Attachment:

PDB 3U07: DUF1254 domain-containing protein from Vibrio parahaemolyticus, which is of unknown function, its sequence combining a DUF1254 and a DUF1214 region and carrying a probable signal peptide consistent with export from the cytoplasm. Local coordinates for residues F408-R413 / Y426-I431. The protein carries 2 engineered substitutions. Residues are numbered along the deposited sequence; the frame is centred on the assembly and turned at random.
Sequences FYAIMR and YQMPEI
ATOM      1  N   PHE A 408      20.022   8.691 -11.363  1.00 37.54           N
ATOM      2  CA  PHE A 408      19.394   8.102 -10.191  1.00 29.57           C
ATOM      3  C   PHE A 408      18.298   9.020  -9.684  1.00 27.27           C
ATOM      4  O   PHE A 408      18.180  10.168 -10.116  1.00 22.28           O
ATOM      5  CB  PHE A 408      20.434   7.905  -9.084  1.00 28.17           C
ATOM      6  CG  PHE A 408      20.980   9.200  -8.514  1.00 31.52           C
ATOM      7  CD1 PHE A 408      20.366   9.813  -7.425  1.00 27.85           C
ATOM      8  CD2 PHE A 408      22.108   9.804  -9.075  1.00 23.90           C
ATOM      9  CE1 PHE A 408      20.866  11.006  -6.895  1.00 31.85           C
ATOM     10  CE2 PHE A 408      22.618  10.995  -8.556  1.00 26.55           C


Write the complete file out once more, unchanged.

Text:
PDB 3U07: DUF1254 domain-containing protein from Vibrio parahaemolyticus, which is of unknown function, its sequence combining a DUF1254 and a DUF1214 region and carrying a probable signal peptide consistent with export from the cytoplasm. Local coordinates for residues F408-R413 / Y426-I431. The protein carries 2 engineered substitutions. Residues are numbered along the deposited sequence; the frame is centred on the assembly and turned at random.
Sequences FYAIMR and YQMPEI
ATOM      1  N   PHE A 408      20.022   8.691 -11.363  1.00 37.54           N
ATOM      2  CA  PHE A 408      19.394   8.102 -10.191  1.00 29.57           C
ATOM      3  C   PHE A 408      18.298   9.020  -9.684  1.00 27.27           C
ATOM      4  O   PHE A 408      18.180  10.168 -10.116  1.00 22.28           O
ATOM      5  CB  PHE A 408      20.434   7.905  -9.084  1.00 28.17           C
ATOM      6  CG  PHE A 408      20.980   9.200  -8.514  1.00 31.52           C
ATOM      7  CD1 PHE A 408      20.366   9.813  -7.425  1.00 27.85           C
ATOM      8  CD2 PHE A 408      22.108   9.804  -9.075  1.00 23.90           C
ATOM      9  CE1 PHE A 408      20.866  11.006  -6.895  1.00 31.85           C
ATOM     10  CE2 PHE A 408      22.618  10.995  -8.556  1.00 26.55           C